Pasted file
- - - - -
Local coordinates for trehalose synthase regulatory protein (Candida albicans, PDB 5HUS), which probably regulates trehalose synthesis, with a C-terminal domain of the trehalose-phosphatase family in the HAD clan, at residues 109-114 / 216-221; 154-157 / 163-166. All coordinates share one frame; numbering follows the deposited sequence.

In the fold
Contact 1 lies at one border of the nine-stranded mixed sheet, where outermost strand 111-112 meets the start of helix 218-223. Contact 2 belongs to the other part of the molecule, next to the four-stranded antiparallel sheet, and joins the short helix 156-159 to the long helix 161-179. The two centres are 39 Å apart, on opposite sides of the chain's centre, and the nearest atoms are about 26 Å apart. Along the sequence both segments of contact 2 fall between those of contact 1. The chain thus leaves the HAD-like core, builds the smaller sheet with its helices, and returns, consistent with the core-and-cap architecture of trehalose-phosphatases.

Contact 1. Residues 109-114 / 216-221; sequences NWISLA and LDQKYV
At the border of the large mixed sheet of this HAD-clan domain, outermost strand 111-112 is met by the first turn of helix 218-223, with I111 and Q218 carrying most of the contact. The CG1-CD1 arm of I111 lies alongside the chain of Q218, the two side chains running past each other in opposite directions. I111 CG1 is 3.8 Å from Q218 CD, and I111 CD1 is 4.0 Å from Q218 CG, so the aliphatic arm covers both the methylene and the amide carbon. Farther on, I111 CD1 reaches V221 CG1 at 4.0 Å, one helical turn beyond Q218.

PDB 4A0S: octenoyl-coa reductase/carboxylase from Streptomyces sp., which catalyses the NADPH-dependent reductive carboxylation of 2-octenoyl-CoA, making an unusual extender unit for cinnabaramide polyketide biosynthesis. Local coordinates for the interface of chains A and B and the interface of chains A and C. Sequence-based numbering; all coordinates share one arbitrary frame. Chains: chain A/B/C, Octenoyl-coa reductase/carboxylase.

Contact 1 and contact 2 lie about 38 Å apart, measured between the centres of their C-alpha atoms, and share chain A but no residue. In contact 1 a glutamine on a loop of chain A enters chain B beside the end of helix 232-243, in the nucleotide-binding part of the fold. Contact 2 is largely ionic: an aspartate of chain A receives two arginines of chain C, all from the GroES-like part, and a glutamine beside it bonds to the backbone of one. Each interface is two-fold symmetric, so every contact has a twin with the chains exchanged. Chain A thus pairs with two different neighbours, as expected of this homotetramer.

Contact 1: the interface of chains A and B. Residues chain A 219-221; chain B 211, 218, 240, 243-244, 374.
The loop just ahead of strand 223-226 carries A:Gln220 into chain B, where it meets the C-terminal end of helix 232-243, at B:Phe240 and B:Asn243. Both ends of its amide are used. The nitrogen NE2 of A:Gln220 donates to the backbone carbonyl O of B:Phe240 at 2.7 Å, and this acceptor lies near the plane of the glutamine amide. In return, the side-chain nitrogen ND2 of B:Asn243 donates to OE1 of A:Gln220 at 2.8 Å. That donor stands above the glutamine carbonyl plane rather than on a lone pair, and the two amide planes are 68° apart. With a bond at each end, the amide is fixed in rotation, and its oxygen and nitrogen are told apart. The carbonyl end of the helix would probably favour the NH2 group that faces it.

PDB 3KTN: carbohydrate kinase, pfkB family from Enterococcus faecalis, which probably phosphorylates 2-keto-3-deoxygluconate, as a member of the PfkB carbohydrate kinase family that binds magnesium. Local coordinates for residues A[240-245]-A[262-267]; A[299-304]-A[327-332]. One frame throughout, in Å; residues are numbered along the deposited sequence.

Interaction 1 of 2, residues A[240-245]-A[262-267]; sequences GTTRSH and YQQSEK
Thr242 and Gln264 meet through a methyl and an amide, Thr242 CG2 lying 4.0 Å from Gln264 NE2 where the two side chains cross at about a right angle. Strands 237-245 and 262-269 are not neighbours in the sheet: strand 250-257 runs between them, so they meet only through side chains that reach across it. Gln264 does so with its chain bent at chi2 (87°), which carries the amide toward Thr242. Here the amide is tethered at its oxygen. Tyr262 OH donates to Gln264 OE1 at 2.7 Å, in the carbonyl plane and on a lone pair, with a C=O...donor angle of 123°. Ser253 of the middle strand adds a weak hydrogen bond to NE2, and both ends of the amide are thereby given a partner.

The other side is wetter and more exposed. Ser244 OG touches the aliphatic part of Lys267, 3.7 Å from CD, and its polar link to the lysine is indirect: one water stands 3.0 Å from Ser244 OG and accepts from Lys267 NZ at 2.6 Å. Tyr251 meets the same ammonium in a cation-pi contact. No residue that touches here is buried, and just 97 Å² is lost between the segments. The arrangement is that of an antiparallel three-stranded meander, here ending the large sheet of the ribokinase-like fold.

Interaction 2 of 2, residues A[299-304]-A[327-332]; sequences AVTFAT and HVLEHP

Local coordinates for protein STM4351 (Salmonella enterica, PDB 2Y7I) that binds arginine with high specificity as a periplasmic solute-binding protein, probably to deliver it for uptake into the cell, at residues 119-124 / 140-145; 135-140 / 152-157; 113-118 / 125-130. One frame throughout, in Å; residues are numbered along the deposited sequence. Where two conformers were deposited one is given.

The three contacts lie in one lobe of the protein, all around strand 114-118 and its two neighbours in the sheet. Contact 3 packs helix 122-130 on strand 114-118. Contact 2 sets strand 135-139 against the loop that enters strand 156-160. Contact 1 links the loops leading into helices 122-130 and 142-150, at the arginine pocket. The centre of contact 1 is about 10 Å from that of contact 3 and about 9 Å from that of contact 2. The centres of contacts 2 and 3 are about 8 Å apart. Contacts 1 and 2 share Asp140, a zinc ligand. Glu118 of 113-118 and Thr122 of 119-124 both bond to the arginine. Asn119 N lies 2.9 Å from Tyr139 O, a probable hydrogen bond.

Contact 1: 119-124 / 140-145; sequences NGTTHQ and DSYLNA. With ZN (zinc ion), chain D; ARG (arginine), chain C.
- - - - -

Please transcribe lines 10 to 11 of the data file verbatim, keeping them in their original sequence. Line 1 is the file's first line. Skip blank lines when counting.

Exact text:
PDB 3KTN: carbohydrate kinase, pfkB family from Enterococcus faecalis, which probably phosphorylates 2-keto-3-deoxygluconate, as a member of the PfkB carbohydrate kinase family that binds magnesium. Local coordinates for residues A[240-245]-A[262-267]; A[299-304]-A[327-332]. One frame throughout, in Å; residues are numbered along the deposited sequence.

Interaction 1 of 2, residues A[240-245]-A[262-267]; sequences GTTRSH and YQQSEK